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The Ethics of Spanking

An essay on whether or not it is okay to spank a child.

In today’s world of parenting, parents are faced with Child Protective

Services (CPS) looking over their shoulder.  There are different opinions on

whether or not it is okay to spank a child when it comes to disciplining a child.

  Some people find it abusive, where others think it is okay to spank, as long as

one does not beat a child.  But if a parent does spank their child, how does

someone differentiate between spanking as discipline or spanking as abuse? 

Some view one or two hits as okay, while others may still see that as abuse.  

How should parents discipline their children?  Is spanking wrong, or is it allowed 

within limits?   

     Spanking is defined as any kind of physical contact that involves striking

a child for the purpose of stopping a behavior or action or getting their attention

(McClure).  Some would say that spanking a child can cause life-long emotional

damage or sometimes physical damage as well (McClure).  Others say that

spanking is not appropriate and that other forms of alternative discipline should

be used for children who are acting inappropriately (McClure).  Yet there are still

some who say that, if spanking is used appropriately, it can create a better sense

of discipline and make children do the right thing (McClure). 

    Other people think that other alternatives should be used instead of

spanking.  According to Hal Ritter, Jr., Ph. D., “children learn by example, and

when spanking is used as an option for problem solving, then children learns to

use that violence as a way to solve problems” (Ritter).  “Although many parents

do not consider the use of spanking as violence, many still believe that spanking

is a modeling form of setting limits” (Ritter).

    Ritter also quotes the Bible as a source for the necessity for spanking: 

Proverbs 22:15 (RSV) says “Folly is bound up in the heart of a child, but the rod

of discipline drives it far from him [her].”  He also quotes Proverbs 23:13-14

(RSV):  “Do not withhold discipline from a child, if you beat him [her] with a rod,

he [she] will not die.  If you beat him [her] with a rod, you will save his [her] live

from Sheol” (Ritter).  He makes the comment “that the verses feel awkward

because when the female pronoun is added to them, it seems more appropriate

to “beat” a boy than a girl” (Ritter).  Ritter substitues the word “child” in verse 13

to make it clear that both male and female are intended (Ritter).

    Ritter asks the question of whether or not spanking teaches the lesson

that hitting is an acceptable form of problem-solving.  He goes on to say that “most

parents think that spanking and hitting are not the same thing” (Ritter).  “Hitting is

 an aggressive action meant to inflict hurt or pain on another person, whereas

spanking is a disciplinary action meant to teach appropriate behavior” (Ritter). 

Ritter asks parents whether “honor and respect are being taught, or, is

obedience being taught?” (Ritter).  He also asks the parent if “the child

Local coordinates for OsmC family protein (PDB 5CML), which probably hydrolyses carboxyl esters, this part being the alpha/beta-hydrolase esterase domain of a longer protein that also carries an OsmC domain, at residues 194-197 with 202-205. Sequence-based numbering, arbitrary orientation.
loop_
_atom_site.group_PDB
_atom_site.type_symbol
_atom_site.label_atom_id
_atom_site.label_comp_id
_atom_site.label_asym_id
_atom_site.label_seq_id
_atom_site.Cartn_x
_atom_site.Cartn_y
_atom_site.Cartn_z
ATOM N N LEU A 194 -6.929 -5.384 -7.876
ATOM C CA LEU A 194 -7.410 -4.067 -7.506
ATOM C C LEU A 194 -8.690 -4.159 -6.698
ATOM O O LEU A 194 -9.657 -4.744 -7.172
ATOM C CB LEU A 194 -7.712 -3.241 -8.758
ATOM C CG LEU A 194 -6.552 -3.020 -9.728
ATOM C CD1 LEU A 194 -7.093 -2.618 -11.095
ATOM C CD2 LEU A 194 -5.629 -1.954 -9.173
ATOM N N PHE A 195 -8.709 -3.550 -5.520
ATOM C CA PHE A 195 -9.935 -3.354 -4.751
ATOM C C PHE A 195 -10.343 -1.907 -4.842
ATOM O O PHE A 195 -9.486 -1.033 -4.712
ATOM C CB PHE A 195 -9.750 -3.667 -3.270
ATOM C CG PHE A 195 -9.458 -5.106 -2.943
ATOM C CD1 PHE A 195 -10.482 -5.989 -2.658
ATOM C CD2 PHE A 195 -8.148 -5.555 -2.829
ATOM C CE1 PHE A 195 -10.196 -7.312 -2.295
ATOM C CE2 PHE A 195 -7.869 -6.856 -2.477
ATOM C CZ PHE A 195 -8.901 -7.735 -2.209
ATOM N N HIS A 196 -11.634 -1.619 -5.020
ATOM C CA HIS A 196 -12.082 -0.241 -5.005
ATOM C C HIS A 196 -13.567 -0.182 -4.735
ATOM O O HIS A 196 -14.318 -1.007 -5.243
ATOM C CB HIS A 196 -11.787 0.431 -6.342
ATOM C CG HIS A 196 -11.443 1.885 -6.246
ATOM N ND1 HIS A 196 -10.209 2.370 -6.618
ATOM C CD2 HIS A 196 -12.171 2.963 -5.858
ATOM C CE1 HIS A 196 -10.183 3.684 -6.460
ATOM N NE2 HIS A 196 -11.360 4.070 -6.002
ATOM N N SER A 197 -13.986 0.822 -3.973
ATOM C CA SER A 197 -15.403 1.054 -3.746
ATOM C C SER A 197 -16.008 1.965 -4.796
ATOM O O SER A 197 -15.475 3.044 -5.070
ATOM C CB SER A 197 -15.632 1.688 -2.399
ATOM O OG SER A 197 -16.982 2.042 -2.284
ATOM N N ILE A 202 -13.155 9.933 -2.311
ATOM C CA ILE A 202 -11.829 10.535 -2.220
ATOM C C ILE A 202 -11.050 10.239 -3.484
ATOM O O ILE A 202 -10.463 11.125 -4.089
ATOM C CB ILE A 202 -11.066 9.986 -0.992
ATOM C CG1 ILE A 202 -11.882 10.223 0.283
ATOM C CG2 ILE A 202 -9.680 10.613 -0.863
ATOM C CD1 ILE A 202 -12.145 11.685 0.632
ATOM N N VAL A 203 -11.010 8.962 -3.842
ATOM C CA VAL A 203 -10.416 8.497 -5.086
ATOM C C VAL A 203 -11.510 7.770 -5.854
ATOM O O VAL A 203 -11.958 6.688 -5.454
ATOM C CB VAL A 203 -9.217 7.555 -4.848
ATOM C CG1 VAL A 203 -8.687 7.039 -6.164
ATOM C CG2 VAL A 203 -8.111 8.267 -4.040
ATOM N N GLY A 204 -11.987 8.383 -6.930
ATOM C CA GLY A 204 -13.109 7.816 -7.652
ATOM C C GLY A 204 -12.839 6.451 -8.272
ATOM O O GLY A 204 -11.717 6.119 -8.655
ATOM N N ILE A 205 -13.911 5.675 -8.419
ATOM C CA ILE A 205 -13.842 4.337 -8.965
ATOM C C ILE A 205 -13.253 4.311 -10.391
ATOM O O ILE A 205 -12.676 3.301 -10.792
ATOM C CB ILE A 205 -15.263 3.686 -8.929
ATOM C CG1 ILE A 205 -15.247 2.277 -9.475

understands the parental motive of instruction, or, if the child is experiencing his

or her own powerlessness in the presence of parental anger or rage?”  (Ritter). 

    Ritter gives the Biblical quote Galatians 5:22 as a way to teach parents

who wish to teach their children self-discipline, self-regulation, and self-control

(Ritter).  Ritter also says that when children see their parents act irrationally to

situations in life, children can fail to see how to understand what is appropriate

behavior and what is to be expected of them (Ritter).  He calls this the “sacred

parental responsibility of helping to shape the character and behavior of children

entrusted to parents by God” (Ritter).

    Jocelyn Bell gives some alternatives to spanking:  (1)  Anticipate and

redirect–this allows the parents to look for the trouble before it starts.  (2)  Be

consistent, explain, and let your feelings be known–this allows children to hear

parents’ words inside their own heads, and allows parents to model an

appropriate way for expressing negative emotions.  (3)   Time out for you and

your child–allows a cooling-out period to stop a situation from getting out of

control.  (4)  Let the child experience the consequences–lets children experience

natural consequences for their behavior, or logical consequences that make

sense to them.  (5)  Review behavior–allows the child to be aware of what he or

she did (Bell). 

    In an age where it is hard to know if it is right or wrong to spank children,

one thing is clear:  disciplinary action is needed to correct inappropriate behavior

and teach children consequences to their actions.  When is spanking discipline

or abuse?  Will it ever be ethical to spank a child, or will this remain a question

for years to come?

   

                        WORKS CITED

The Ethics of Spanking:  A Continuing Debate.  R. Hal Ritter, Jr., Ph. D.      Licensed Professional Counselor, Waco TX.      www.christianethicstoday.com/

Spanking:  Why a Good Smack Isn’t.  The United Church Observer.  Jocelyn     Bell.  www.ucobserver.org/ethics/2004/06/spanking

Child Discipline – Is Spanking a Child Ever Okay?  Robin McClure.  former     About.com Guide.      childcare.about.com/od/behaviorsanddiscipline/qt/spank.htm

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